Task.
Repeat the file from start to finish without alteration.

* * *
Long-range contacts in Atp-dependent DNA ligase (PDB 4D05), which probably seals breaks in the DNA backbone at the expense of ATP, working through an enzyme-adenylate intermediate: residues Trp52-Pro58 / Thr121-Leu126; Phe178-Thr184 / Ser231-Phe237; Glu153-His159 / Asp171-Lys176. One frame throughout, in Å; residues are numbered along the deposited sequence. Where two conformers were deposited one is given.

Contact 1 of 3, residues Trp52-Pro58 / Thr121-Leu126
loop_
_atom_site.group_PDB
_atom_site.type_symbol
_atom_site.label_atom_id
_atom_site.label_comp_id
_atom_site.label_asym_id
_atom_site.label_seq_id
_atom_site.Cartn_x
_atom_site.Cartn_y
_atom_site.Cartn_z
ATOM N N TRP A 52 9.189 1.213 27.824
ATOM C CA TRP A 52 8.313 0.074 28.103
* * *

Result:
Long-range contacts in Atp-dependent DNA ligase (PDB 4D05), which probably seals breaks in the DNA backbone at the expense of ATP, working through an enzyme-adenylate intermediate: residues Trp52-Pro58 / Thr121-Leu126; Phe178-Thr184 / Ser231-Phe237; Glu153-His159 / Asp171-Lys176. One frame throughout, in Å; residues are numbered along the deposited sequence. Where two conformers were deposited one is given.

Contact 1 of 3, residues Trp52-Pro58 / Thr121-Leu126
loop_
_atom_site.group_PDB
_atom_site.type_symbol
_atom_site.label_atom_id
_atom_site.label_comp_id
_atom_site.label_asym_id
_atom_site.label_seq_id
_atom_site.Cartn_x
_atom_site.Cartn_y
_atom_site.Cartn_z
ATOM N N TRP A 52 9.189 1.213 27.824
ATOM C CA TRP A 52 8.313 0.074 28.103